EcoPsychology
Do you have a nourishing, stabilizing relationship with the more-than-human world through animal friends, hiking, camping,
birdwatching, farming, hunting, photography or other activities that bring you close to nature? As your therapist, Maggie would
encourage you to recognize the natural world's importance in making you a whole and happy person. Humans today have the same
genetic structure as our ancient ancestors had when our species first emerged on this earth. Yet life today is nothing like it was when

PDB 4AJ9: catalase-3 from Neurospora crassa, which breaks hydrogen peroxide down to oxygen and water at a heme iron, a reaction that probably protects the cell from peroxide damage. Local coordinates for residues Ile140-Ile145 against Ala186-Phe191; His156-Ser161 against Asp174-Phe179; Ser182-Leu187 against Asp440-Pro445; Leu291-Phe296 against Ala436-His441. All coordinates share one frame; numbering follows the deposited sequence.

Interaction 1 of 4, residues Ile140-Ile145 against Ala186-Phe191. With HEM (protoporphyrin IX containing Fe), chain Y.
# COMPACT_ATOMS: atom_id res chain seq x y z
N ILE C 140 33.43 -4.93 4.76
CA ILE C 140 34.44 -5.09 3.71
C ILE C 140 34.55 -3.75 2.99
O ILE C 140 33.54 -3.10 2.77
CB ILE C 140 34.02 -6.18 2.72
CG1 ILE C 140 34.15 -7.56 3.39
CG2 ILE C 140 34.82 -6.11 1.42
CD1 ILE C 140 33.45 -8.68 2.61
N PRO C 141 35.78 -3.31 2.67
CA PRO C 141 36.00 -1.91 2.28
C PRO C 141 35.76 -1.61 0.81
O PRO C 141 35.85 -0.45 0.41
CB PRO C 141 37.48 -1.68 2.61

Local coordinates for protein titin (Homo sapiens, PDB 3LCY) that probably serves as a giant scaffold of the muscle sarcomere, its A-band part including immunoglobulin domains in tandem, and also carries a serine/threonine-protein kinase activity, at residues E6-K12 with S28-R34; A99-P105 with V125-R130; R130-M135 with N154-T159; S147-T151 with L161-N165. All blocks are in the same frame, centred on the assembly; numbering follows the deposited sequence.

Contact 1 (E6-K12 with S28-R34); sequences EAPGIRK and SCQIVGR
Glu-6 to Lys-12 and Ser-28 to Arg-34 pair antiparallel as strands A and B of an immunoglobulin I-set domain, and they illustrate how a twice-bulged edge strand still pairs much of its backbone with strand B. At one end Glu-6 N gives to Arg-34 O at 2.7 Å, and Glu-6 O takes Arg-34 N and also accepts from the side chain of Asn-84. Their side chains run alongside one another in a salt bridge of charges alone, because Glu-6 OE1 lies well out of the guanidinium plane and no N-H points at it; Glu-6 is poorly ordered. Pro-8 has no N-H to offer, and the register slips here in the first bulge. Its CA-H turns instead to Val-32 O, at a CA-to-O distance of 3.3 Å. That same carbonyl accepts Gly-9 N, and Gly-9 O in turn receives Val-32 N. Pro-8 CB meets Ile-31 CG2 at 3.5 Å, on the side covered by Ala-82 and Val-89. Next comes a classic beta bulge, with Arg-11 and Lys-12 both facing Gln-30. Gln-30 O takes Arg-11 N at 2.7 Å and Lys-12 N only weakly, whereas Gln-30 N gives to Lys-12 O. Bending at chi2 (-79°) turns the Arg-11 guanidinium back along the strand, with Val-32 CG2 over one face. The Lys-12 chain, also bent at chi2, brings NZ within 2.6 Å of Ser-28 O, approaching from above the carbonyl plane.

the first people roamed the land in small family groups and took their living directly from what they found in nature.

People were not made to be separate from nature, but embedded in it, as much as a cactus is part of the desert or a rhododendron of a
coastal redwood forest. And in fact, we are reminded by recent increases in extreme weather that our lives still depend on the natural
world.

In a time when nature is receding and becoming less healthy, our bodies feel the disturbance. We may feel anxious or insecure, and
not know why. We may sense that something is missing, and something is: the diversity of species with whom we once shared this
planet. How we come to terms with the degradation of our biosphere greatly influences our capacity for joy and fulfillment.